Taylor came out of nowhere this year, bursting onto the scene with an .850 OPS, 21 homers, 17 stolen bases and 85 runs and he's been a difference-maker in this series.

All the right moves

Dave Roberts has pushed all the right buttons so far in this series.

After utilizing his bullpen in a perfect fashion the first two games in LA, Roberts then inserted veteran Andre Ethier and young centerfielder Joc Pederson into the lineup against right-handed Kyle Hendricks.

Ethier homered on the first pitch he saw Tuesday night, silencing the 41,871 fans at Wrigley Field after they just watched Kyle Schwarber stake their team to a 1-0 lead just a few minutes before.

Pederson led the fifth inning off with a double and came around to score the Dodgers' third run on Taylor's triple. Pederson's presence also pushed Taylor to shortstop, and we already know how that one worked out for Roberts and Co.

Roberts even, inexplicably, pulled back pinch-hitter Curtis Granderson and let Yu Darvish hit with the bases loaded and two outs in a tight ballgame in the top of the sixth and then watched as the pitcher with four career hits and one career walk stared at four straight balls from Carl Edwards Jr. to force in a run.

It's been quite a long time since something like that happened:

Walking the walk

To piggy-back off that Darvish base on balls, Cubs relievers have set a new record for postseason futility:

The number 23 holds a special place in the hearts of Chicagoans, but that is not the number they want to see here.

The Cubs bullpen that was among the game's best in the first half has flipped the script the last few months, unable to find any stability.

Remember, the Cubs were already looking pretty solid before they went out and added Justin Wilson at the trade deadline. To that point, Wilson had been one of the top relievers in baseball and there was a lot of talk about how great he'd look in the team's October 'pen.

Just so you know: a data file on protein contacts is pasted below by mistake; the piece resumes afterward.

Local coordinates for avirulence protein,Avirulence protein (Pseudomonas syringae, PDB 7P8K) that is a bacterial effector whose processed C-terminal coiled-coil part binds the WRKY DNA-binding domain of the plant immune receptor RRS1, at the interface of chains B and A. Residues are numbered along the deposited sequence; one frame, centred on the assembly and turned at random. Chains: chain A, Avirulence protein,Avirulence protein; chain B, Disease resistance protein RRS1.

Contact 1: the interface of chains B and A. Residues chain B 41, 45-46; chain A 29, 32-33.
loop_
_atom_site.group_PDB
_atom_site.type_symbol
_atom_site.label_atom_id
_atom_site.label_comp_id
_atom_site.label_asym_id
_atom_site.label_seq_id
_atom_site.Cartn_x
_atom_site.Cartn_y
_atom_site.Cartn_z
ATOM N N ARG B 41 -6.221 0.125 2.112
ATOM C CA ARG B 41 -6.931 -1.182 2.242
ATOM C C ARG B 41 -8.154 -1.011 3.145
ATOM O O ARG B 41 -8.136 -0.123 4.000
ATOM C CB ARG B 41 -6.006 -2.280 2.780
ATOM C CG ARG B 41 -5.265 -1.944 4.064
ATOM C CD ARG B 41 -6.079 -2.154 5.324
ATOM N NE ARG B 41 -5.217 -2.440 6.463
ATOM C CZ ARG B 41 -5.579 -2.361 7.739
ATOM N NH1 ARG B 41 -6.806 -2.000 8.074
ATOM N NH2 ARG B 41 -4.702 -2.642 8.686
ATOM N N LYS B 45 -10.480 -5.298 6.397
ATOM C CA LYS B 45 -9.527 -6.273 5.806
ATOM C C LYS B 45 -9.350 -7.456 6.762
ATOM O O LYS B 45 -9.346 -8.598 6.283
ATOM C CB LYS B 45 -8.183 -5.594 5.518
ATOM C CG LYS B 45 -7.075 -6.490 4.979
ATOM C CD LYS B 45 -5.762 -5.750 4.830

Wilson isn't even active for this NLCS, though it's not like it mattered much.

(Not) talking the talk

The Cubs absolutely needed Bryzzo to step up if they were going to get back to the World Series for the second straight year.

But Bryant had just two harmless singles in Game 3 while Rizzo added a single in four trips to the plate. That hit broke an 0-for-16 stretch from Rizzo since he had that epic "Respect Me!" rant in Game 3 of the NLDS. 

But, it's not like anybody else is hitting much either.

Kyle Schwarber's home run in the first inning was the Cubs' only offense and they are now 0-4 this postseason when hitting a homer in a game. That's also the third straight game in which the Cubs jumped the Dodgers with an early homer and yet find themselves one game away from starting their winter earlier than desired.

Part of the Cubs' inability to add on is their complete befuddlement by the LA bullpen, setting a new record by going 0-for-26 against Dodger relievers to start the series:

All told, the Cubs are in a "sub-optimal" position right now, to borrow a phrase from Maddon.

But hey, there was always last year.

Cubs hoping Leonys Martin can have Dave Roberts-like impact down the stretch

Cubs hoping Leonys Martin can have Dave Roberts-like impact down the stretch